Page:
Why are we asking this now?
It’s been a great year for new games franchises. In fact, last month was one of the most promising with the release of both Enslaved and Vanquish. But both failed to set the chart on fire – Enslaved flashed into the top 10 for one week, Vanquish didn’t even make it that high.
Both Sega and Namco have since commented that although they have faith in the quality of the IPs, sales have been challenging. It must be doubly galling when, in an MCV report just three weeks ago, both had prided themselves on grass-roots campaigns to build pre-release awareness.
And it’s been a watershed year for arguably under-performing new IP such as Bayonetta, Alan Wake, Blur, Singularity, Heavy Rain and Split/Second.
Are these new IPs just unpopular?
Critically, the games are darlings. Enslaved has a Metascore of 80; Vanquish gets 84; Alan Wake has 83; and Split/Second has 83.
Yet commercially a question mark hangs over the future of this year’s new crowd – even those which technically aren’t a ‘flop’ have had less-than-stellar-arrivals.
Why should we care about new IP?
All franchises – those based on licences excepted – once started life as a lone title that flourished into a powerhouse. Publishers need new IPs to build company value. And without new IP, gamers get the same thing over and over.
So the market just can’t support new IP now?
Not at all. Just a few years ago, Ubisoft released the untested Assassin’s Creed into the market – we know the rest of the story. It’s second sequel arrives just next week. Since the original came out, every publisher has tried to create their own Assassin’s Creed.
That said, the market has changed. Retailers are rightly tight with budgets. And big, bold, praised original games did arrive this year. But, um, they just weren’t released via retail. Angry Birds, Cut the Rope, Limbo, Joe Danger – the list goes on. All sold millions of units and are new IPs. But they were sold online, away from the traditional model.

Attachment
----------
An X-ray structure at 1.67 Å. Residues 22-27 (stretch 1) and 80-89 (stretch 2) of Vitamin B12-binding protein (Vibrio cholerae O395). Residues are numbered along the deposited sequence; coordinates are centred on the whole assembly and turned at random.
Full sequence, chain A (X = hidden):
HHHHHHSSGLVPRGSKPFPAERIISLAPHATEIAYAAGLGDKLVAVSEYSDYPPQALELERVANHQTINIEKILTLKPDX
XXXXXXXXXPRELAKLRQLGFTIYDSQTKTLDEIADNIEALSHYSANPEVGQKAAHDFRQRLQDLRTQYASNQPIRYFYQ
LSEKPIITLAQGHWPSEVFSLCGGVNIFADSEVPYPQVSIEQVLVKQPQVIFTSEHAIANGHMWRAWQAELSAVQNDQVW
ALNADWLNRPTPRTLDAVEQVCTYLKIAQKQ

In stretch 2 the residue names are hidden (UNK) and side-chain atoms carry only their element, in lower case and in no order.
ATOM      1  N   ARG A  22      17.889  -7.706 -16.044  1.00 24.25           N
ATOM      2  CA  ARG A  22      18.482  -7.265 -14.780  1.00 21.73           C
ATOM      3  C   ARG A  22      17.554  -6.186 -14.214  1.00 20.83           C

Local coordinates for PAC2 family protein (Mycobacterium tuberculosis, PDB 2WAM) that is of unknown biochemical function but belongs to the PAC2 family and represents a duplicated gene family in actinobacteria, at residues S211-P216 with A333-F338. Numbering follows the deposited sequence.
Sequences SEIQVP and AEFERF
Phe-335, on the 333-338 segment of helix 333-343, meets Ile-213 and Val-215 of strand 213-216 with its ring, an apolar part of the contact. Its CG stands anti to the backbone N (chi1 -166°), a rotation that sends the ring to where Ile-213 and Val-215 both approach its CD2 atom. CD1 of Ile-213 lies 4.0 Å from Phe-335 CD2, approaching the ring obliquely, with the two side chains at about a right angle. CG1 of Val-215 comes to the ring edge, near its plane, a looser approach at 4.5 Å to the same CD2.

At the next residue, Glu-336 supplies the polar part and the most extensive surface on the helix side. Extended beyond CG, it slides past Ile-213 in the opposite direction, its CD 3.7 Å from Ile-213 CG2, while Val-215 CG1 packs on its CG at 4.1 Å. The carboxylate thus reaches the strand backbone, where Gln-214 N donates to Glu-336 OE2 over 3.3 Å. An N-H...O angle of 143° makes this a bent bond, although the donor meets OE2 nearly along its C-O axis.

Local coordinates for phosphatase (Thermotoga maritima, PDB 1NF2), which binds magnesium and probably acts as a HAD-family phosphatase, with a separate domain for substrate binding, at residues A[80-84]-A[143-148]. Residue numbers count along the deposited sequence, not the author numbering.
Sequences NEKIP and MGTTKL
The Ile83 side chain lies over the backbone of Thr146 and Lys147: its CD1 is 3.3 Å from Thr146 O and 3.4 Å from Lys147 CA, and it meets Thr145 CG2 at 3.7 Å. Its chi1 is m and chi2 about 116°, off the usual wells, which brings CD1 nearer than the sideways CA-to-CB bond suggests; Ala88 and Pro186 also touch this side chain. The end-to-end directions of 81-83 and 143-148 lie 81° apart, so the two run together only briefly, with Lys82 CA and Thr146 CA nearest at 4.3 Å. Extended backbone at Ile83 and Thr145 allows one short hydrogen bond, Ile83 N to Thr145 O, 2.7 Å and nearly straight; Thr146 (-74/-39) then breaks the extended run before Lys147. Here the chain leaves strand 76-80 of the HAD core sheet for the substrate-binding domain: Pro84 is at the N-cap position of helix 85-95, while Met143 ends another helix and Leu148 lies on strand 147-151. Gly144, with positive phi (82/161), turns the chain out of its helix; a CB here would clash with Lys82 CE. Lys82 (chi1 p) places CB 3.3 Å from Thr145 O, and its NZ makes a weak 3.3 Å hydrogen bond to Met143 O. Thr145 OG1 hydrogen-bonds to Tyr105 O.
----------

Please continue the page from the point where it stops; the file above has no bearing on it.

What did those games do right that the new IPs at retail didn’t?
It’s a mix of things. Certainly, the efforts to bring them to retail are not in doubt. All those retail games cited are from expert studios, they tick all the post-launch DLC boxes and did well to tickle pre-release hype. But marketing and PR cut-through is tougher to achieve than ever. So why devote shelf-space or advertising budget to something unproven? These are high-risk gambles. In the relatively quiet May, three new IPs headed to market (Alan Wake, Split/Second, and Blur) and were destroyed by Red Dead Redemption. It was futile.
And, to play devil’s advocate with some generalisations for a moment – from a certain point of view these new IPs simply weren’t new enough. Enslaved? It’s just an Uncharted clone, isn’t it? Vanquish – well that’s just Gears of War with robots.
So was there something wrong with how these games were built?
Perhaps. Commissioning content that’s ‘a bit like that other triple-A game’ makes sense on one level. If a consumer has just £40 to spare, they might go with the unknown over FIFA provided it ‘seems like that other game I like’.
But radical ideas might just be better. Heavy Rain, obvious proof that new IP does sell (it made it to No.1 and has sold over 1.5m units), is now the exception to a new rule – that new IP will almost always fail.
So we shouldn’t bother with retail at all?
Not at all. There is an array of new games coming over the next 12 months – Inversion, Brink, Rage, Bulletstorm, Homefront, Nail’d, Child of Eden, Shadow of the Damned, Hunted, Bodycount, and many more. All could be the Next Big Thing.
That said, new IP is as hard a thing to bring to market as it ever has been. The rewards, when they arrive, are bountiful. But the losses today are greater than ever.